Osprey

Photo Credits: Terry Hartley

SCIENTIFIC NAME: Pandion haliaetus

OTHER NAMES: Fish Hawk

DESCRIPTION: Ospreys are large raptors having a wing span from 57 to 69 inches. Depending on sex and physical condition, they can weigh from 42 to 70 ounces and at maturity reach lengths up to 23 inches. Ospreys have strong hooked beaks and large feet armed with extremely sharp talons to aid in the catching and eating of prey. Sexes are similar in appearance, with females on average being about 20% larger than males.

The feather coloration is characteristic of all adult ospreys. The head is white on top with a dark brown eye line that broadens behind the eye extending down the nape of neck, back, upper wings and tail. Dark brown mottling on the upper breast produces a necklace affect, being more defined in female ospreys. Adults have a distinctive dark brown patch underneath the wings at the carpal joint or bend in wing. The wing flight and tail feathers have a number of noticeable contrasting white and darker colored bands.

The chin, throat, breast and belly of adult ospreys are bright white. Juvenile ospreys are similar in appearance to adults but have a more speckled coloration and take on adult coloration at about 18 months of age.  Adults have a yellow iris and the juveniles have an orange/red iris. Pale yellow feet and black beak are common for both sexes. The white belly, characteristic crooked wing shape and flight style of ospreys make recognizing them at a distance, relatively easy.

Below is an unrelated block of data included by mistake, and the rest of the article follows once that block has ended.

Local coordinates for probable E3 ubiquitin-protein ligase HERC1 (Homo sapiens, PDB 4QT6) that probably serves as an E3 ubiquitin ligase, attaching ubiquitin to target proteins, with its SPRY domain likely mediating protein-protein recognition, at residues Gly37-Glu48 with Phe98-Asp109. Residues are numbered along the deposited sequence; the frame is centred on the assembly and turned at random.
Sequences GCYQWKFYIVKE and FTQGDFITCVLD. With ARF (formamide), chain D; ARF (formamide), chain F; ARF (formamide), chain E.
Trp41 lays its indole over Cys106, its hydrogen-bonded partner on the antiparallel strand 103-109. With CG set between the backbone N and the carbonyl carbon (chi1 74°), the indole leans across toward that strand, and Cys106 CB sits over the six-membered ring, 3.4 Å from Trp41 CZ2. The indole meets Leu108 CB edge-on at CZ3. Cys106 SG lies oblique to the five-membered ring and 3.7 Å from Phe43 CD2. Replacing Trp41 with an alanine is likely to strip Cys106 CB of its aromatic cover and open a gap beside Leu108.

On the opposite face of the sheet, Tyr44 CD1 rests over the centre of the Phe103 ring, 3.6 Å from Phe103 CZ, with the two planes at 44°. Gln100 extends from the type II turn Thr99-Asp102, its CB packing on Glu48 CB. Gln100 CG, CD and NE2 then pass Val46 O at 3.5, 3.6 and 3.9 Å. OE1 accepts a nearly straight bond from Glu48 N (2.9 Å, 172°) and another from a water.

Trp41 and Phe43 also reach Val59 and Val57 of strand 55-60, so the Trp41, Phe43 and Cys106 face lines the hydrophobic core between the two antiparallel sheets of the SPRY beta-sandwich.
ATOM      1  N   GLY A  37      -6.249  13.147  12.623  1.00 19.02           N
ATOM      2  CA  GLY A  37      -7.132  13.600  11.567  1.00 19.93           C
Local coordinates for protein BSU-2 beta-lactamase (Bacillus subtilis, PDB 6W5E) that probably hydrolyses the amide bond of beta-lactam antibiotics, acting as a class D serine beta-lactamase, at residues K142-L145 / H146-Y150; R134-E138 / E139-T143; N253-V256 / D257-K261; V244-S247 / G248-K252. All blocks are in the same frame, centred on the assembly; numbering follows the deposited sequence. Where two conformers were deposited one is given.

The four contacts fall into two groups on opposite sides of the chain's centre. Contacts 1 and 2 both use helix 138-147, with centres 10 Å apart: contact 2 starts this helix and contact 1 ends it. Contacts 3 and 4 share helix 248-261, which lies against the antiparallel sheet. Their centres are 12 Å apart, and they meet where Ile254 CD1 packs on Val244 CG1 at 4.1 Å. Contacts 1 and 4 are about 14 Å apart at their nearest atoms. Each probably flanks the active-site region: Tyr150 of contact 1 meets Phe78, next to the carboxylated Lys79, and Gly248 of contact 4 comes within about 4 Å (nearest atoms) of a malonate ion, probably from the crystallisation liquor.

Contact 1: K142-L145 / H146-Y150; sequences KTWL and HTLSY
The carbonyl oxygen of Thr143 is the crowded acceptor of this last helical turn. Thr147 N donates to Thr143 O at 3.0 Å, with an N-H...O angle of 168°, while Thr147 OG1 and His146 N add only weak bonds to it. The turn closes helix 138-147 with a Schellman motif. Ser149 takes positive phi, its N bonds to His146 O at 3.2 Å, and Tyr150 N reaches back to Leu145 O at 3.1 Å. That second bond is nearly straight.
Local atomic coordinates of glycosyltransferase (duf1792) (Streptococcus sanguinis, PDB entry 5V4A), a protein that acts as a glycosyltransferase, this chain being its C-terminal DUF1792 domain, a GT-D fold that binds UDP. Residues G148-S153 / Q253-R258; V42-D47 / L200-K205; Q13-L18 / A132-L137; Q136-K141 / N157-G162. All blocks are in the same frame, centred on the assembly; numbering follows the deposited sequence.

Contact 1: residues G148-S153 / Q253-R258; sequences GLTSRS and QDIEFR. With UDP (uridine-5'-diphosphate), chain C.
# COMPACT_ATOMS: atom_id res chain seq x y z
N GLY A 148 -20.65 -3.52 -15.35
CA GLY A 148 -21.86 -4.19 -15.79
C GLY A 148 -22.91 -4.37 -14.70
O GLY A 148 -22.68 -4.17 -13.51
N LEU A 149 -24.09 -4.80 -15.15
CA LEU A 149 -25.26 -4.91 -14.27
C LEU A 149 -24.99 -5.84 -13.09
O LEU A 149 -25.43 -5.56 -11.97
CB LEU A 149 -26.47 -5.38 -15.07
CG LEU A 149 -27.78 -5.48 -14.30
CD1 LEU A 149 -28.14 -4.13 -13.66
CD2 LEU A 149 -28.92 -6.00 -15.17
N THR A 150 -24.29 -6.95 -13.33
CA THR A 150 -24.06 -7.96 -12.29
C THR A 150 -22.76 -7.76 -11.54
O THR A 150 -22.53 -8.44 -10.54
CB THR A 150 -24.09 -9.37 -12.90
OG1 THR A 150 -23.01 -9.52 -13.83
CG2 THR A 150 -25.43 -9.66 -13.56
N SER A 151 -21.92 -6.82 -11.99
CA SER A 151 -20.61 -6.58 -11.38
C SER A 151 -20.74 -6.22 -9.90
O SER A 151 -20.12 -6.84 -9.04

DISTRIBUTION: Ospreys inhabit suitable habitat worldwide and winters and breeds on all continents except Antarctica.

HABITAT: Fish are the primary food item of ospreys. Suitable habitats are lakes, rivers, fresh and saltwater marshes that support good fish populations, with adjacent forested areas to provide nesting and perching sites. Ospreys naturally choose large dead snag trees for nesting sites, but also readily use power poles, channel markers and other suitable man-made structures, that will support their large nests.

FEEDING HABITS: Ospreys have anatomical adaptations to improve their fish catching abilities. Large wings that move freely at the carpel or “wrist” joint allow them to hover easily above water while watching and waiting for the exact moment to dive feet first into the water after unsuspecting fish. Ospreys’ feathers are very oily, to keep them dry when diving into the water after prey. Other adaptations include efficient nasal valves that prevent water from entering their nostrils when submerging after fish.

The bottoms of their feet have many short spines called spicules to help them hold onto prey. The sharp talons are equipped with a reversible outer toe which the osprey can turn around to aid in gripping prey. After a successful catch, the osprey carries a fish head first making it aerodynamic and easier to fly to the nest or favorite perching site. Fish alone make up about 90% of their diet but ospreys have been observed to prey on frogs, snakes, birds and small mammals.